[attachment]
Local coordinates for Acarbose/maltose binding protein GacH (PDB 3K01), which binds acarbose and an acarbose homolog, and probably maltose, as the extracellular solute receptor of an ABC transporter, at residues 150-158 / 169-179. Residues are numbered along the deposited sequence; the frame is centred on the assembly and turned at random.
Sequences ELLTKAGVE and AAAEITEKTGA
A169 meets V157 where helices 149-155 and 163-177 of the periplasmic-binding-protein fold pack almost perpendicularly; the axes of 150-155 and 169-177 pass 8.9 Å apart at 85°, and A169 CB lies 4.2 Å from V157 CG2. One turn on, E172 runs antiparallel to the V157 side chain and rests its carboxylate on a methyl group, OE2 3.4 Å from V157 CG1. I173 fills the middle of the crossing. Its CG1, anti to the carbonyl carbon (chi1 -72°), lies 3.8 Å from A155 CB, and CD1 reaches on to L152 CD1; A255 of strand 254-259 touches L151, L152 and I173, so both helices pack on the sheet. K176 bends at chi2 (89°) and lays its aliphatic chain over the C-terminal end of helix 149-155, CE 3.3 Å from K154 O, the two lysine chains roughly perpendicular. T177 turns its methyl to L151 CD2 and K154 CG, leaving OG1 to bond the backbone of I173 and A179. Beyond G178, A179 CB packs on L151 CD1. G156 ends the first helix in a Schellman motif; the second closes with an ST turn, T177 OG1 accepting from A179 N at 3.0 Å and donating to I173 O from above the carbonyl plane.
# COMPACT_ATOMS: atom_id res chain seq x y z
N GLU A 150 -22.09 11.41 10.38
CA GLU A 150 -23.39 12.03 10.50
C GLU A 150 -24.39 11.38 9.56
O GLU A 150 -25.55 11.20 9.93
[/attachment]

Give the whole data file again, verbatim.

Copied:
Local coordinates for Acarbose/maltose binding protein GacH (PDB 3K01), which binds acarbose and an acarbose homolog, and probably maltose, as the extracellular solute receptor of an ABC transporter, at residues 150-158 / 169-179. Residues are numbered along the deposited sequence; the frame is centred on the assembly and turned at random.
Sequences ELLTKAGVE and AAAEITEKTGA
A169 meets V157 where helices 149-155 and 163-177 of the periplasmic-binding-protein fold pack almost perpendicularly; the axes of 150-155 and 169-177 pass 8.9 Å apart at 85°, and A169 CB lies 4.2 Å from V157 CG2. One turn on, E172 runs antiparallel to the V157 side chain and rests its carboxylate on a methyl group, OE2 3.4 Å from V157 CG1. I173 fills the middle of the crossing. Its CG1, anti to the carbonyl carbon (chi1 -72°), lies 3.8 Å from A155 CB, and CD1 reaches on to L152 CD1; A255 of strand 254-259 touches L151, L152 and I173, so both helices pack on the sheet. K176 bends at chi2 (89°) and lays its aliphatic chain over the C-terminal end of helix 149-155, CE 3.3 Å from K154 O, the two lysine chains roughly perpendicular. T177 turns its methyl to L151 CD2 and K154 CG, leaving OG1 to bond the backbone of I173 and A179. Beyond G178, A179 CB packs on L151 CD1. G156 ends the first helix in a Schellman motif; the second closes with an ST turn, T177 OG1 accepting from A179 N at 3.0 Å and donating to I173 O from above the carbonyl plane.
# COMPACT_ATOMS: atom_id res chain seq x y z
N GLU A 150 -22.09 11.41 10.38
CA GLU A 150 -23.39 12.03 10.50
C GLU A 150 -24.39 11.38 9.56
O GLU A 150 -25.55 11.20 9.93